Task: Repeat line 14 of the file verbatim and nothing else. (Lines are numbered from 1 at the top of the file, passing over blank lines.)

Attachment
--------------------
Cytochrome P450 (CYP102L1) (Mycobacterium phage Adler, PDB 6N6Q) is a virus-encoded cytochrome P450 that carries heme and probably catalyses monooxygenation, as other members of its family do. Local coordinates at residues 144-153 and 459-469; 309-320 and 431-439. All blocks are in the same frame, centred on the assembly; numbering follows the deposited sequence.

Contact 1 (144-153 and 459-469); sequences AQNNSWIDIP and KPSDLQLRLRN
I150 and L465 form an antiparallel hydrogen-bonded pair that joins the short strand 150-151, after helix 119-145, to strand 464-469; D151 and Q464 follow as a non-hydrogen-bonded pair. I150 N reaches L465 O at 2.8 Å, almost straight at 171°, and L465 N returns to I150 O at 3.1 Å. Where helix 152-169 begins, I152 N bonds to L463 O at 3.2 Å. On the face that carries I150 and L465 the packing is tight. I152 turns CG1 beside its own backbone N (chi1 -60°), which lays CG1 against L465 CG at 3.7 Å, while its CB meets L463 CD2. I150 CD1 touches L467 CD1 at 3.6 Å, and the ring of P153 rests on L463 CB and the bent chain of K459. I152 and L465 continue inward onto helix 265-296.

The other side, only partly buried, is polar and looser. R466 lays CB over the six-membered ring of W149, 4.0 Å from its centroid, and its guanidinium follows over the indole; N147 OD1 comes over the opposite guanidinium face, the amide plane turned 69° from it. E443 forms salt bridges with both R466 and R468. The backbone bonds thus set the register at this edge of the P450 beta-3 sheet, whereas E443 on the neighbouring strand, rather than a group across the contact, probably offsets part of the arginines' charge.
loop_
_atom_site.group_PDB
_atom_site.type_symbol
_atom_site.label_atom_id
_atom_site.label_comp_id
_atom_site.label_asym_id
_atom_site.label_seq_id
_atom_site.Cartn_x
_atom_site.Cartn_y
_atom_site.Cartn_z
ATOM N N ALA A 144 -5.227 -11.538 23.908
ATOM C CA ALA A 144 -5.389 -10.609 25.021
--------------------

_atom_site.Cartn_z